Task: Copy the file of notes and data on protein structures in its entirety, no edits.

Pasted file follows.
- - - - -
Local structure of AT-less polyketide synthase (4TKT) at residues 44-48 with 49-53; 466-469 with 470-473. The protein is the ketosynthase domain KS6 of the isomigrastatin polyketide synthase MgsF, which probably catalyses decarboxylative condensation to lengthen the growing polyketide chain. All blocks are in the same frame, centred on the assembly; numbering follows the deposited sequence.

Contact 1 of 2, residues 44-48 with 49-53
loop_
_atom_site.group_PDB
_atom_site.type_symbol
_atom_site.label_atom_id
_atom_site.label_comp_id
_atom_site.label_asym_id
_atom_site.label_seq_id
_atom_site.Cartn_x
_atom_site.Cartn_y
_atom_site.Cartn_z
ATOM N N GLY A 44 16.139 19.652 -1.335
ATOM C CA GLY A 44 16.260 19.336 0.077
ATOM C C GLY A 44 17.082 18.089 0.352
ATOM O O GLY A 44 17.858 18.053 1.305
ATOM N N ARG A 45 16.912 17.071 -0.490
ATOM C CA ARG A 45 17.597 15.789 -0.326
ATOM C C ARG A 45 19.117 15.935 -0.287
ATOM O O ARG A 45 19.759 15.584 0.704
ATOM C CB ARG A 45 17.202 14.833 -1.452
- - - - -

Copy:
Local structure of AT-less polyketide synthase (4TKT) at residues 44-48 with 49-53; 466-469 with 470-473. The protein is the ketosynthase domain KS6 of the isomigrastatin polyketide synthase MgsF, which probably catalyses decarboxylative condensation to lengthen the growing polyketide chain. All blocks are in the same frame, centred on the assembly; numbering follows the deposited sequence.

Contact 1 of 2, residues 44-48 with 49-53
loop_
_atom_site.group_PDB
_atom_site.type_symbol
_atom_site.label_atom_id
_atom_site.label_comp_id
_atom_site.label_asym_id
_atom_site.label_seq_id
_atom_site.Cartn_x
_atom_site.Cartn_y
_atom_site.Cartn_z
ATOM N N GLY A 44 16.139 19.652 -1.335
ATOM C CA GLY A 44 16.260 19.336 0.077
ATOM C C GLY A 44 17.082 18.089 0.352
ATOM O O GLY A 44 17.858 18.053 1.305
ATOM N N ARG A 45 16.912 17.071 -0.490
ATOM C CA ARG A 45 17.597 15.789 -0.326
ATOM C C ARG A 45 19.117 15.935 -0.287
ATOM O O ARG A 45 19.759 15.584 0.704
ATOM C CB ARG A 45 17.202 14.833 -1.452